Michael Fremer's picture
This is conduct unbecoming analogplanet readers. So Roy cool it! (Just kidding I mean everyone else. Roy is just being Roy)...(written and posted from 30,000 feet)
Jim Tavegia's picture

I think that often Roy Hall does not get enough credit for bringing and very nice, full turntable line to market and not keep changing models like the auto industry. His choices are carefully made to make the most he can at a price point. I have always thought his MMF 5 was at least the equal of any sub $1k table out their and the MMF7 a great buy. The idea of isolating the motor in the 7 and 9 made a great deal of sense to me.

abit_nyc's picture

I just wish I could afford the 7 or 9. Unfortunately, student loans and big apple rent keep me down! Anyways, I'm a big fan of isolating the motor those models.

thomoz's picture

Roy can crack all the jokes he wants without me raking him over the coals for it. He makes very good products and prices them reasonably. I'm glad to know that he's human, too - and unlike some, he has a sense of humor and does not take himself too seriously.

torturegarden's picture

I've owned an MMF5 SE for several years and have been quite happy with it. It fit my meager budget and was a huge step up from my old Rotel direct drive table. I've replaced the mat and sub platter, but kept the Goldring cartridge, and everyone that has heard it has beeb impressed.

Superfuzz's picture

Mikey, haven't you reviewed other Music Hall turntables before? I'm pretty sure the 7.1 with it's two plinths, and certainly the 9.1 with it's three plinths (which I own) have similarly places screws to hold the plinths together during shipping. Just saying.

The 11.1 looks great... but wow, it's more than twice the price of the 9.1. It has the same tonearm, same platter... the biggest differences are - one extra plinth, and a completely different motor. The feet on the bottom are also different. I'm not saying the 11.1 is not worth it... it just seems like less of a bargain.

thefinalsound's picture

Uh oh, I own an old MMF 7 and am pretty sure I've never removed those transport screws! It sure pays to keep up on things here at analog planet, there's a free sound upgrade for me for Christmas. Thanks Mikey!

J.D.'s picture

Sorry to see the largely correct poster above (liuj88) being swamped a bit in his efforts. It's a real Internet tradition, this "I bought one, so I'll badmouth people who would ever talk back to the company owner" .. and the chillpill biz is forever adolescent.

For those of us who are longtime observers of the Hifi scene, the bluff, who-me-serious entrepreneurs like Hall will never be mistaken for real audio authorities.

"Lighten up, it's only HiFi," -Roy Hall.

The astounding reliability of his ho-ho-look-over-there kind of responses to nearly any controversy have probably served him pretty well in terms of the dollars, over the years. The booze-bottle-in-the-demo room and hearty old jokester thing will never get him confused with real audio people though. Anyone paying attention can spot a Salesman like Hall, and knows the difference. (The 'MMF = make money fast' thing is still just a rumor, of course, but it is certainly not thrown into doubt one little bit by the overall approach Hall employs.)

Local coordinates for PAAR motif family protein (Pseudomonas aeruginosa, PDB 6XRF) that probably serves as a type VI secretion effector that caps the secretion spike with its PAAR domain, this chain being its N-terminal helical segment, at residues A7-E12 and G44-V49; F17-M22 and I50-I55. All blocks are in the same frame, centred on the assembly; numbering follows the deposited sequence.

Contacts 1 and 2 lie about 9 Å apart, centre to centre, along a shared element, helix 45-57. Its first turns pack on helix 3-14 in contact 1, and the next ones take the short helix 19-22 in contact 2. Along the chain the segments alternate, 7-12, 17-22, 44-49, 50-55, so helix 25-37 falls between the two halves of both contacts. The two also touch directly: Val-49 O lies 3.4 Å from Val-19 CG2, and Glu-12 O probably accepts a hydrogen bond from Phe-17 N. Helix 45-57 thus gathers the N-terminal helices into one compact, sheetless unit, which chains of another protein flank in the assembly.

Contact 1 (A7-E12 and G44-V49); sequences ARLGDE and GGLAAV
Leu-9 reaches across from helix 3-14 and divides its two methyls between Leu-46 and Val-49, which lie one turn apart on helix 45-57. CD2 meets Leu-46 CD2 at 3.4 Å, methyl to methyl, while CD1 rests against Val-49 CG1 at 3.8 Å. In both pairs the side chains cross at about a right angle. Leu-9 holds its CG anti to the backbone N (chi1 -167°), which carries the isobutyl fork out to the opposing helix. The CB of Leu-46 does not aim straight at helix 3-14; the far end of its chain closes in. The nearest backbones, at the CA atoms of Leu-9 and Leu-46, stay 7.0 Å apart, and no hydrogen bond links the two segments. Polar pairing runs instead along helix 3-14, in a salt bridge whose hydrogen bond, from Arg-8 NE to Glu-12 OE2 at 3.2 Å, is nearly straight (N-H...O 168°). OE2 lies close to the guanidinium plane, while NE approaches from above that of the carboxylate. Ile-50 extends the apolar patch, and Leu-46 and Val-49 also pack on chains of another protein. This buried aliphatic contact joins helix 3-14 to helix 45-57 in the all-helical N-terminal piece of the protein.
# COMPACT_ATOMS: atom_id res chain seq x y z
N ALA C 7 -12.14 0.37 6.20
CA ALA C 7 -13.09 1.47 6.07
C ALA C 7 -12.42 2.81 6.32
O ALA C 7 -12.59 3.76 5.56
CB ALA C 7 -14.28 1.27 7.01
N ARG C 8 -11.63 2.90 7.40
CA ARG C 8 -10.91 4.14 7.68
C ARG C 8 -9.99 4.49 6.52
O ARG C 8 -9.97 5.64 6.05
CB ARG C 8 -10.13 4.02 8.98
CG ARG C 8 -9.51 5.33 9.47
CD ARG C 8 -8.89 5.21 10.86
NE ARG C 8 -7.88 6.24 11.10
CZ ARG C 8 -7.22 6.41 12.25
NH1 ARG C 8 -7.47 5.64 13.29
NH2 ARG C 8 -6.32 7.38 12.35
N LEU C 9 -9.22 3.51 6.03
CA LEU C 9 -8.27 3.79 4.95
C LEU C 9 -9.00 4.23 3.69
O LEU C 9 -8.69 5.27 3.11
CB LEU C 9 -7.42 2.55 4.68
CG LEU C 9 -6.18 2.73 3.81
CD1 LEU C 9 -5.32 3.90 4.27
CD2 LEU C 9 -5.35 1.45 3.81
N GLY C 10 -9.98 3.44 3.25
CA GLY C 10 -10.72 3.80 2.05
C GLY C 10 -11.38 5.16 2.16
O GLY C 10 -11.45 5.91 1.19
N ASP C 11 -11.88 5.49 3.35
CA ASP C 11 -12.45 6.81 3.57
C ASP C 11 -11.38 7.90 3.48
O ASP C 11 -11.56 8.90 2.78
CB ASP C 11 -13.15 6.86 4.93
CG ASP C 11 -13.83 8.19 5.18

No one who has been taking notice will ever confuse Hall with a Tim de Paravicini, a Junji Kimura, a Franz Kuzma or a Nelson Pass.

But his firm is probably a safe stock to buy into. HiFi vs profit margin, separate kinds of things.

patrick50's picture

I’m just not clear how the table sounded decent with jazz but not with rock just because of the transit screws??? IF they were screwed in to provide support during transit, how could the player even work?

MannyE's picture

I stumbled upon this old thread because I'm eagerly awaiting the SL 1200 G review and read through it because I've owned an MMF-5 since 1999 or 2000 (can't remember exactly...but a long fucking time).

I paid $499 bucks for it at the time and recently noticed that the Goldring 1012GX it came with is priced at more than that all by itself! So considering I've never had a problem with it, and the original belt and cart are still rocking and sounding good on everything from rock to opera I can safely say it was a great buy. It's an early 120 volt motor model. All this time later it's still working flawlessly.

Why people feel the need to bash Roy Hall is beyond me. Especially if they don't own any of the products. I didn't see anything in his responses on this thread that merit the kind of vitriol being thrown around. In fact, I'm happy to see that Mr. Hall is willing to take it light. Why can't levity and devotion to a great product go hand in hand? I'm pretty sure he doesn't run around at work cracking jokes all the time or he wouldn't still be selling turntables.

If it wasn't for the MMF-5 I would have never been able to enter the world of vinyl and get hooked on things like SET flea amps and folded horn speakers or spend hours and hours trolling through thrift shops in search of that elusive Fisher tube amp and countless hours flipping through dusty boxes of old records. Come to think of it... Fuck you Hall! :)